1. LOW CARB DIETS ARE HARD TO STICK TOO – The science suggests otherwise. The fact IS that eating low-carb leads to automatic reduction in appetite and effortless calorie restriction (REF 1). Compare that to the low-fat, a�?balanceda�? diet a�� which requires you to count calories and be hungry!
This graph within this study is worth a look comparing low-carb and low-fat diets. The low-carb dieters are eating until fullness, while the low-fat dieters are calorie restricted and constantly hungry. (REF 2).In most studies comparing low-carb and low-fat diets, more people in the low-carb groups make it to the end. If anything, they are easier to stick to.
2. LOW CARB DIETS EXCLUDE FOOD GROUPS THAT ARE ESSENTIAL – Going low carb may mean excluding certain foods from your diet. These are primarily sugars and starches and include grains, legumes, candies, sugary soft drinks and other high carb foods. If you want to go very low on the carbs and get into ketosis, you must also cut back on fruits. Humans didna��t have access to most of these foods throughout evolutionary history.
We didna��t start eating grains until about 10.000 years ago and we certainly didna��t start eating processed junk foods until very recently.There simply is NO nutrient in starchy or sugary foods that we cana��t get in greater amounts from animal foods or vegetables.And remember that low-carb diets are NOT no-carb. Therea��s room for plenty of vegetables, more than enough to satisfy your need for all the nutrients.
3. LOW CARB DIETS LEAD TO KETOSIS WHICH CAUSES HARM – Anyone with basic knowledge of biochemistry knows that this is completely false. Theya��re confusing the words a�?ketosisa�? and a�?ketoacidosisa�? a�� which are vastly different. Ketosis does happen on low-carb diets, especially when you eat under 50 grams of carbs per day. When the body isna��t getting any carbs, it releases a lot of fats from the fat tissues, which go to the liver and are turned into so-called ketone bodies. Ketone bodies are molecules that can cross the blood-brain barrier and provide energy for the brain when it isna��t receiving enough glucose.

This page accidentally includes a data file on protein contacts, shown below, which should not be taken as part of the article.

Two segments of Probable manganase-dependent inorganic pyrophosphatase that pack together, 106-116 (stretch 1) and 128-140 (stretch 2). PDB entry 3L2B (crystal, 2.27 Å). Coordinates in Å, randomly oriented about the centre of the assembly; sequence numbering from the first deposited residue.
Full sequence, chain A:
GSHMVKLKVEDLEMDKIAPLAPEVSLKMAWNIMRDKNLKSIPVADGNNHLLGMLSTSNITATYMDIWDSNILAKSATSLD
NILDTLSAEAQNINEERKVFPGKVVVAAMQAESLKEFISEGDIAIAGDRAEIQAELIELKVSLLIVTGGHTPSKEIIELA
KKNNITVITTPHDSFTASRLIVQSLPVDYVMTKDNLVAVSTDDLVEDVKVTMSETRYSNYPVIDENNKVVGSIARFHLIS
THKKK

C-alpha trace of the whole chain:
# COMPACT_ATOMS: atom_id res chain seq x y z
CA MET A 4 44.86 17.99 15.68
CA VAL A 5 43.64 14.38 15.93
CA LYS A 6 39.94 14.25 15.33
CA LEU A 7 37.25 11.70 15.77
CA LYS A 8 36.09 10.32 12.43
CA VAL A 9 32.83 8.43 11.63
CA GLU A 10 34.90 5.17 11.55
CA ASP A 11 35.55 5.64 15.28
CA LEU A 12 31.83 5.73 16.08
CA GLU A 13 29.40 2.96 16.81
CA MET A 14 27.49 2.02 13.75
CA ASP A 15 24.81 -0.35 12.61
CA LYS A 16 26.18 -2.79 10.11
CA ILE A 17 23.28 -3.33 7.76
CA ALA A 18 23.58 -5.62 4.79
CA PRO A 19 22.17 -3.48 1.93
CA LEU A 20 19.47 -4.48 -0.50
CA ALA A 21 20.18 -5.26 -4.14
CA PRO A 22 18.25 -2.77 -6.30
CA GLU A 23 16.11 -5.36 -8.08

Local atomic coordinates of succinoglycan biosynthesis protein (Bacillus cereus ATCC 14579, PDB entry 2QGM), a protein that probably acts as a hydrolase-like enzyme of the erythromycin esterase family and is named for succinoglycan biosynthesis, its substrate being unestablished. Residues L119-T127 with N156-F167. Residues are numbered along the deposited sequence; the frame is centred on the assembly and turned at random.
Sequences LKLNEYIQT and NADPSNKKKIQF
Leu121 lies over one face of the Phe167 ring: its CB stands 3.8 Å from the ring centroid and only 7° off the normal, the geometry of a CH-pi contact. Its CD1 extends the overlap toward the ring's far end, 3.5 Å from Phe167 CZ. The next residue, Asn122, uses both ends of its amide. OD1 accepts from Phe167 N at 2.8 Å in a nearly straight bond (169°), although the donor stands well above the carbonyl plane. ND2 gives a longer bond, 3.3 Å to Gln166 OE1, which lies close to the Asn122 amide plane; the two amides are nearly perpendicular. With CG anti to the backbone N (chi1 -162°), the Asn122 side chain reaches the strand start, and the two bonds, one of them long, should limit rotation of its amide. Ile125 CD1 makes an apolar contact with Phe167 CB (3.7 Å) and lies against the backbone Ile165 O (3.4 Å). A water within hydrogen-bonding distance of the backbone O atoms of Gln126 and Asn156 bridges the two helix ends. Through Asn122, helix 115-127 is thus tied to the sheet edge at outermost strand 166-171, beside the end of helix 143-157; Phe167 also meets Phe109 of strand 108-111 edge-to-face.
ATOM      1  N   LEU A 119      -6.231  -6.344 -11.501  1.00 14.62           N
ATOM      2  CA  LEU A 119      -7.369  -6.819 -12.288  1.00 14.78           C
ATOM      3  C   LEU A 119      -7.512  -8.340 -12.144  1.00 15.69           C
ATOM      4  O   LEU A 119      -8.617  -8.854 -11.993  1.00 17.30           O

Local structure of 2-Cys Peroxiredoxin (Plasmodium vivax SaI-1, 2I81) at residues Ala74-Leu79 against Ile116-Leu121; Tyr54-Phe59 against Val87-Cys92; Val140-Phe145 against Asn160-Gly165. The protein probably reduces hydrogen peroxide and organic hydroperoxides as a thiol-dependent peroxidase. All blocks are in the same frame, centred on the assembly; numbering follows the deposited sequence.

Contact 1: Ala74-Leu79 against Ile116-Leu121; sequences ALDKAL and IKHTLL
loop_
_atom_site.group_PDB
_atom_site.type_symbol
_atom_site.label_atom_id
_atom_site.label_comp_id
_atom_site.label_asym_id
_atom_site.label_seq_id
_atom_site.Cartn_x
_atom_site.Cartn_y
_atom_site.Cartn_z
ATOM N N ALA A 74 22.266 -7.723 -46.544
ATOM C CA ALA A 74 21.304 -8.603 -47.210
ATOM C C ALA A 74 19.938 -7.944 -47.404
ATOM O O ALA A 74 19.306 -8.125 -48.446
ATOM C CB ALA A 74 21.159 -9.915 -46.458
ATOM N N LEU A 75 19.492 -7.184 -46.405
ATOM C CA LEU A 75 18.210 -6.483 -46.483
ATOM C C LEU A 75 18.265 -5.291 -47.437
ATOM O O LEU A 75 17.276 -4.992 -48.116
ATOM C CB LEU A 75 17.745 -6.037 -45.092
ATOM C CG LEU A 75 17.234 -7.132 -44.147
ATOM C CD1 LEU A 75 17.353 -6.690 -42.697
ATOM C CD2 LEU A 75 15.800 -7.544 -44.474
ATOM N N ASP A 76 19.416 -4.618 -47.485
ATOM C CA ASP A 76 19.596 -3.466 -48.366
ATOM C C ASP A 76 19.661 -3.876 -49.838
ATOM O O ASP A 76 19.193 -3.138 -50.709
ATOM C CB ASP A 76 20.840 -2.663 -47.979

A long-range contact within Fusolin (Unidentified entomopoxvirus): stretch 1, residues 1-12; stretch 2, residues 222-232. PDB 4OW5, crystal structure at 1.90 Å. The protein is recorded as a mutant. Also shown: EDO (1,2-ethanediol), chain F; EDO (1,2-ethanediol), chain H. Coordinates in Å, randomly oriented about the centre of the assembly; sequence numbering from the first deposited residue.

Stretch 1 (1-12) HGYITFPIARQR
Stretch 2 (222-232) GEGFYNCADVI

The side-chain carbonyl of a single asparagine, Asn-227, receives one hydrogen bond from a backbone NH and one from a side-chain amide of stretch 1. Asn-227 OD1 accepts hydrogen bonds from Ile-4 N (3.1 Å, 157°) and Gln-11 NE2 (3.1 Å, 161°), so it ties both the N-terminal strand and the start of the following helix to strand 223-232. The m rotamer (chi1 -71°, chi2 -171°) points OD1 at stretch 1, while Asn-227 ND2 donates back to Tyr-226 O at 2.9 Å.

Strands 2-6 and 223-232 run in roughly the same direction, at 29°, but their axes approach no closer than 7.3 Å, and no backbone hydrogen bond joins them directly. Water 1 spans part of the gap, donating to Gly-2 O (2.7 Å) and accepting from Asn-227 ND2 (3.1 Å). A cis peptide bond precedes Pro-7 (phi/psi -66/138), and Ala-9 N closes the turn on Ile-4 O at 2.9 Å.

This is the bodya��s natural response to a very low carb intake and also happens during starvation. This is NOT to be confused with ketoacidosis, which is something that only happens in uncontrolled diabetes (mainly type I) and involves the bloodstream being flooded with glucose and ketone bodies in extremely large amounts. Ketoacidosis is dangerous, thata��s true. But that simply has NOTHING to do with low-carb diets. The metabolic state of ketosis has been proven to be therapeutic in many ways. It can help with epilepsy, brain cancer and type II diabetes, to name a few (REFS 3, 4 and 5). Ketosis is a good thing, NOT something to be feared!
4. LOW CARB DIETS ARE HIGH IN SATURATED FAT AND THUS DANGEROUS – But the thing is, saturated fats and cholesterol arena��t bad for you. This is a myth that has never been proven. A massive study that came out in 2010 looked at 21 prospective studies that included a total of 347.747 subjects. Their results: there is absolutely no association between saturated fat and heart disease (REF 6). Interestingly despite being high in saturated fat, low-carb diets lead to a reduction in blood levels of saturated fat, because they become the bodya��s preferred fuel source (REF 7)
5. LOW CARB DIETS RAIDE YOUR RISK OF HEART DISEASE – It used to be a�?common knowledgea�? that a low-carb, high-fat diet would raise your risk of all sorts of diseases, most notably heart disease. This hypothesis has been tested and proven to be false. Since the year 2002, over 20 randomized controlled trials have been performed that compare low-carb and low-fat diets. They all lead to a similar conclusion.